If Southeast Asia is as fertile ground for modern HR software as the United States has been shown to be, BrioHR could find more than enough room to grow. I’m excited to see how far the company can scale its ARR with the round that we recently covered.

— Alex

Charge Running

Strava walked so Charge Running could, well, run. The startup, founded by a former Navy SEAL, app connoisseur and kinesiology specialist, is an app that offers live virtual running classes. The consumer play is being framed by the team as a “Peloton for running” with motivation and social engagement during the run.

To date, Charge Running has brought in over 1,300 paying subscribers at $30 monthly subscription, about a $39,000 monthly recurring revenue. Features include group chats, a running DJ, as well as stats and notifications. There’s even a tool to build and hold virtual live races.

The pandemic has revitalized consumer interest in running as people head outdoors to exercise. In 2020, for example, running app Strava added 2 million new users to its platform. To me, that screams room for more apps that ride the same type of social suaveness of Peloton. In Charge Running’s case, it’s in a great spot because it doesn’t require users to buy an expensive heap of hardware either — just some sneakers.

— Natasha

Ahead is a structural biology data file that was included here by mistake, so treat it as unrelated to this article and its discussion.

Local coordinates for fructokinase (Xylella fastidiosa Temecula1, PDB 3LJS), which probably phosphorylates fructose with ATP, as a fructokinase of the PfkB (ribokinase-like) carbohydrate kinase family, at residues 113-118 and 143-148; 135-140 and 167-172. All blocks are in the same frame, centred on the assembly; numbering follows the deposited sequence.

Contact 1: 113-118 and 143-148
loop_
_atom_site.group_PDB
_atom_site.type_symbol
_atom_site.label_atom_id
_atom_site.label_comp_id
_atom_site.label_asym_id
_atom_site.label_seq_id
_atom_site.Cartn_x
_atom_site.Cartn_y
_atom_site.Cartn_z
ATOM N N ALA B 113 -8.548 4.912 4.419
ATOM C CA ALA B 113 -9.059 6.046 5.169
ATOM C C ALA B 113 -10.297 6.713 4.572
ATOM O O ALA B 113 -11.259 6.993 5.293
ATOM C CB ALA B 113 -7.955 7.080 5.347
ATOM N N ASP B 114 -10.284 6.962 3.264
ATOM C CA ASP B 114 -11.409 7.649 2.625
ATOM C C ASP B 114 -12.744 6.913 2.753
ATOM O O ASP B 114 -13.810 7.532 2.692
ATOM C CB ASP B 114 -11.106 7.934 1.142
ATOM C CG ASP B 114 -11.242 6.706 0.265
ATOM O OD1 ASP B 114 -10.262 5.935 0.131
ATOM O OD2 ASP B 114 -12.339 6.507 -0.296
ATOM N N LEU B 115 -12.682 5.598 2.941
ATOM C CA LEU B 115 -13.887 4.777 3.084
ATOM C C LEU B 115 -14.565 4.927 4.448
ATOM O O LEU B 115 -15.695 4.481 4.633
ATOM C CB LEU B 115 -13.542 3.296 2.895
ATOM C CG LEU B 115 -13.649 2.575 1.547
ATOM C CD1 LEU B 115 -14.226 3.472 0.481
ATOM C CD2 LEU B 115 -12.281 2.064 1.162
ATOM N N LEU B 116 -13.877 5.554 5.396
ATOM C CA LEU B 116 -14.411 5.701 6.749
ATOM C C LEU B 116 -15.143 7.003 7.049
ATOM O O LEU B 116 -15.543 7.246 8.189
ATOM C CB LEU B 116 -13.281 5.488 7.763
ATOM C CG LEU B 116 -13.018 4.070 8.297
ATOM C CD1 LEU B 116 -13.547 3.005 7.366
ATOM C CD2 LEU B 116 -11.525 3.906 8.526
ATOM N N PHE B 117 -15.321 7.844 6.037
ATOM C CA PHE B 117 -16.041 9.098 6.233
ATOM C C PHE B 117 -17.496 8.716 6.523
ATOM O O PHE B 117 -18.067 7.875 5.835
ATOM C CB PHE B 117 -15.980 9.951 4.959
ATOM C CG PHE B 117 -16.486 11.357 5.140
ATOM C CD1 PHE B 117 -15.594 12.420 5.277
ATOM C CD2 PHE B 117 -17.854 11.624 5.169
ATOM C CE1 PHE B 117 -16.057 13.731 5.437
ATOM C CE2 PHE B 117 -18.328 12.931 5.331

Creating clean product shots for a small business is harder than it should be, generally requiring a trip into Photoshop and the knowledge/time required to manually mask out backgrounds.

ClipDrop automates that workflow, tapping computer vision to handle the lasso’ing legwork. Users snap a photo on their phones (or send it into the desktop app), it instantly masks and clips out the background, then passes them an image ready to be dropped right in wherever they need it, be it Photoshop or a retail site.

Built by a bunch of ex-Googlers, ClipDrop began life as a research-project-gone-viral when co-founder Cyril Diagne first showed off the tool’s ability to “copy and paste” from the real world. They’ve spun those algorithms into a cross-platform suite of tools and are currently charging around $50 per year to process unlimited images. The company says they’re seeing $24,000 in monthly recurring revenue five months after launch.

— Greg


Mobile apps naturally tend to get bigger and bigger over time. More features tend to mean more frameworks to integrate, more code to keep track of, and more bugs to iron out … and less dev time spent on just keeping downloads and updates as small as possible.

For users with limited bandwidth or slow download speeds, these overly large updates can be frustrating and/or costly — which, of course, can turn into negative reviews.

Emerge automatically monitors and analyzes the size of iOS apps from build to build, automatically suggesting ways to make an app smaller (like optimizing images, removing duplicate files or stripping binary symbols) with each pull request.

It might not seem like the shiniest of problems to tackle, but a few megabytes saved here and there compounded across your entire user base can be huge. Co-founder Noah Martin previously spent five years focused on reducing app size at Airbnb.

— Greg


Taking an idea that works and putting it to work elsewhere in the world is a quick way to scale a startup. Kodo, in its own words, wants to build the Brex for India. But what’s good for Kodo is that the United States’ market for Brex, and other corporate spend-management startups, has proven to be so large that many players are thriving (Ramp! Airbase! Divvy! It’s a long list.) The Indian market could be similarly deep.